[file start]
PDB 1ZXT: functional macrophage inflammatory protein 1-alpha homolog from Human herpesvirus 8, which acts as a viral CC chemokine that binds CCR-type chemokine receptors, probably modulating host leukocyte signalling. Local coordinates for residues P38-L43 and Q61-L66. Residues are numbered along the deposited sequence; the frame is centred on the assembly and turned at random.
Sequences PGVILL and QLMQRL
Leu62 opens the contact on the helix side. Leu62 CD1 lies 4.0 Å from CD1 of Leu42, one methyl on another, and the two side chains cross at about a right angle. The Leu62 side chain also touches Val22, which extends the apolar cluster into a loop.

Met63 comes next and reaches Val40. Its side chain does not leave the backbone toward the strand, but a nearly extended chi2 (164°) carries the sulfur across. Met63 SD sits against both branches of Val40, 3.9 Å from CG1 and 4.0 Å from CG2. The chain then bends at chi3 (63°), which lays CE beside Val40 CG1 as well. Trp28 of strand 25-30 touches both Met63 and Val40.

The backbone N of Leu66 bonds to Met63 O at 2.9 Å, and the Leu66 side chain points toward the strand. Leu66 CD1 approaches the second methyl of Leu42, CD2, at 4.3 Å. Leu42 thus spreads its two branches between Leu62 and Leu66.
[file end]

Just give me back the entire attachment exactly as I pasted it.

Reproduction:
PDB 1ZXT: functional macrophage inflammatory protein 1-alpha homolog from Human herpesvirus 8, which acts as a viral CC chemokine that binds CCR-type chemokine receptors, probably modulating host leukocyte signalling. Local coordinates for residues P38-L43 and Q61-L66. Residues are numbered along the deposited sequence; the frame is centred on the assembly and turned at random.
Sequences PGVILL and QLMQRL
Leu62 opens the contact on the helix side. Leu62 CD1 lies 4.0 Å from CD1 of Leu42, one methyl on another, and the two side chains cross at about a right angle. The Leu62 side chain also touches Val22, which extends the apolar cluster into a loop.

Met63 comes next and reaches Val40. Its side chain does not leave the backbone toward the strand, but a nearly extended chi2 (164°) carries the sulfur across. Met63 SD sits against both branches of Val40, 3.9 Å from CG1 and 4.0 Å from CG2. The chain then bends at chi3 (63°), which lays CE beside Val40 CG1 as well. Trp28 of strand 25-30 touches both Met63 and Val40.

The backbone N of Leu66 bonds to Met63 O at 2.9 Å, and the Leu66 side chain points toward the strand. Leu66 CD1 approaches the second methyl of Leu42, CD2, at 4.3 Å. Leu42 thus spreads its two branches between Leu62 and Leu66.